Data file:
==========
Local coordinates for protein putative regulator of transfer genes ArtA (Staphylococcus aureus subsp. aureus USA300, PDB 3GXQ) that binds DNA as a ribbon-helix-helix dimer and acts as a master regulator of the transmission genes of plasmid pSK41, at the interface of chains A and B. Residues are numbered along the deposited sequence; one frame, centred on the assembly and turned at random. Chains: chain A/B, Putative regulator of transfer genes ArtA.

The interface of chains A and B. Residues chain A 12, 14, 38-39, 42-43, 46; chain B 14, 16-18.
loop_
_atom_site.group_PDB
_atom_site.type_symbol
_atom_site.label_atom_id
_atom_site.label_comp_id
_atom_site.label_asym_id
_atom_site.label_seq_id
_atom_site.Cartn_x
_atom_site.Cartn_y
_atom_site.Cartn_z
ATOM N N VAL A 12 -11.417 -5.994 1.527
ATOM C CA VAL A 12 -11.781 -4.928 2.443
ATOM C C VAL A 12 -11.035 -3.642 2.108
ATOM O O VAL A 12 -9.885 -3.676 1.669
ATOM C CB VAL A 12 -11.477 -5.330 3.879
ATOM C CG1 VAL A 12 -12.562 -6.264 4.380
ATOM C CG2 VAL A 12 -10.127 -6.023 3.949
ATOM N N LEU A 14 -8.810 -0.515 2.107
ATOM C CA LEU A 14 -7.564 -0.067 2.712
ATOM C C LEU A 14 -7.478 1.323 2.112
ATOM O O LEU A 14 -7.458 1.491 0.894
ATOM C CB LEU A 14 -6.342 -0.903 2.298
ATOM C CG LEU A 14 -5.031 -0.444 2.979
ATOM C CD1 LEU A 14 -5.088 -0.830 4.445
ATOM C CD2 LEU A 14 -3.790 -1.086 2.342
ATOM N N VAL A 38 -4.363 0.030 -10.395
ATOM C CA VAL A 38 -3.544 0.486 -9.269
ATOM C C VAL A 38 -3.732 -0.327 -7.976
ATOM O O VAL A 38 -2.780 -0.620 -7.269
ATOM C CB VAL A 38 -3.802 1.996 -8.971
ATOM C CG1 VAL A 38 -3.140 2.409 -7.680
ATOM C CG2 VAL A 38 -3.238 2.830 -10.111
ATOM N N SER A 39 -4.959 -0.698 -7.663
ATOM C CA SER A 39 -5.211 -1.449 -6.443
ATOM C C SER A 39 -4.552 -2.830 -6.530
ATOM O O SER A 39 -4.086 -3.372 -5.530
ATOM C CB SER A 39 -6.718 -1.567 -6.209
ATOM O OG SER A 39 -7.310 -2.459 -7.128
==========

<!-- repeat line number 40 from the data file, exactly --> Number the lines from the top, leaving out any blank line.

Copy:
ATOM O OG SER A 39 -7.310 -2.459 -7.128